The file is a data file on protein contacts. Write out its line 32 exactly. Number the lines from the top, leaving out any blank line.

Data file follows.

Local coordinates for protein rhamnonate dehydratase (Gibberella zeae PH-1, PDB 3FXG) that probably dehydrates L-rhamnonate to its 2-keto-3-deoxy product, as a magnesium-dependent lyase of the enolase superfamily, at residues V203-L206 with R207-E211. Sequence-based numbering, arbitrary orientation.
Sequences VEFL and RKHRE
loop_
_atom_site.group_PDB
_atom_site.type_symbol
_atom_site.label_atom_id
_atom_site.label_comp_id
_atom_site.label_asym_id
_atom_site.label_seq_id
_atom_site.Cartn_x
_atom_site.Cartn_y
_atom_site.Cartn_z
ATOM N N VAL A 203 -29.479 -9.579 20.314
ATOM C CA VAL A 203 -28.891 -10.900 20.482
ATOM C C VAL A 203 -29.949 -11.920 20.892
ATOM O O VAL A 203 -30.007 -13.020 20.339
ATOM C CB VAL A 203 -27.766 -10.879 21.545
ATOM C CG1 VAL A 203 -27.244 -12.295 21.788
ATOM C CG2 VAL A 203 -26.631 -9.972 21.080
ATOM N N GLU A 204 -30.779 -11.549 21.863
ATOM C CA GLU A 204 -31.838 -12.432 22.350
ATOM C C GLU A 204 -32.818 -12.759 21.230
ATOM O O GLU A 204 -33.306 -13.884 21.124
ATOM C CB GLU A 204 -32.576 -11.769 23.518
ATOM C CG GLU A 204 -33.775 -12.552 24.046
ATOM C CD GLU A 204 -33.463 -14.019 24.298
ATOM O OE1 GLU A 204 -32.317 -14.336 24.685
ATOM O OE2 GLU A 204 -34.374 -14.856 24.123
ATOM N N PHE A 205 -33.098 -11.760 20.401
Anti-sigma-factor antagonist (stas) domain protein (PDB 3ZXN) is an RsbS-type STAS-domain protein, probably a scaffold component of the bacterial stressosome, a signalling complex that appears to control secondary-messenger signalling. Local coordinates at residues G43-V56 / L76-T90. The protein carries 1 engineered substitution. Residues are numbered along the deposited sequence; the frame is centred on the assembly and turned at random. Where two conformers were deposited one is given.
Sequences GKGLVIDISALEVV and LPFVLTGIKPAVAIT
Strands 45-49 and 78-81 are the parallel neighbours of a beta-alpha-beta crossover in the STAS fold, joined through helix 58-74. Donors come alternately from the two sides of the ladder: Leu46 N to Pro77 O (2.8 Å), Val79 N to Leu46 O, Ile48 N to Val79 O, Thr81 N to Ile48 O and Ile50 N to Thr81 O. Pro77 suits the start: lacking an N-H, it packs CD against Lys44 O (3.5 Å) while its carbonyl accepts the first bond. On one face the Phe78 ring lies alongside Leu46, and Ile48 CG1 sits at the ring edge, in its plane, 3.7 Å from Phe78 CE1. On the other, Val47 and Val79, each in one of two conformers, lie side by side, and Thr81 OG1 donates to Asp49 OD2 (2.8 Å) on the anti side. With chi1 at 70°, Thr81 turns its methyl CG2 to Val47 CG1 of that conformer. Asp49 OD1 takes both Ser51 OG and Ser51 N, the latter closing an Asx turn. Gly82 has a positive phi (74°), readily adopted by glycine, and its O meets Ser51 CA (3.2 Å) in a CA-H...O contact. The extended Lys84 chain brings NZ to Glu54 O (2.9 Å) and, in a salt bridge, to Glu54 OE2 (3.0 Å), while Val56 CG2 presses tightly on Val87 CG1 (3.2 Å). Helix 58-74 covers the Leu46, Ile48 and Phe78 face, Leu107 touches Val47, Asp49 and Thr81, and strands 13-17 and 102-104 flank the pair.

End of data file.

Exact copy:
Strands 45-49 and 78-81 are the parallel neighbours of a beta-alpha-beta crossover in the STAS fold, joined through helix 58-74. Donors come alternately from the two sides of the ladder: Leu46 N to Pro77 O (2.8 Å), Val79 N to Leu46 O, Ile48 N to Val79 O, Thr81 N to Ile48 O and Ile50 N to Thr81 O. Pro77 suits the start: lacking an N-H, it packs CD against Lys44 O (3.5 Å) while its carbonyl accepts the first bond. On one face the Phe78 ring lies alongside Leu46, and Ile48 CG1 sits at the ring edge, in its plane, 3.7 Å from Phe78 CE1. On the other, Val47 and Val79, each in one of two conformers, lie side by side, and Thr81 OG1 donates to Asp49 OD2 (2.8 Å) on the anti side. With chi1 at 70°, Thr81 turns its methyl CG2 to Val47 CG1 of that conformer. Asp49 OD1 takes both Ser51 OG and Ser51 N, the latter closing an Asx turn. Gly82 has a positive phi (74°), readily adopted by glycine, and its O meets Ser51 CA (3.2 Å) in a CA-H...O contact. The extended Lys84 chain brings NZ to Glu54 O (2.9 Å) and, in a salt bridge, to Glu54 OE2 (3.0 Å), while Val56 CG2 presses tightly on Val87 CG1 (3.2 Å). Helix 58-74 covers the Leu46, Ile48 and Phe78 face, Leu107 touches Val47, Asp49 and Thr81, and strands 13-17 and 102-104 flank the pair.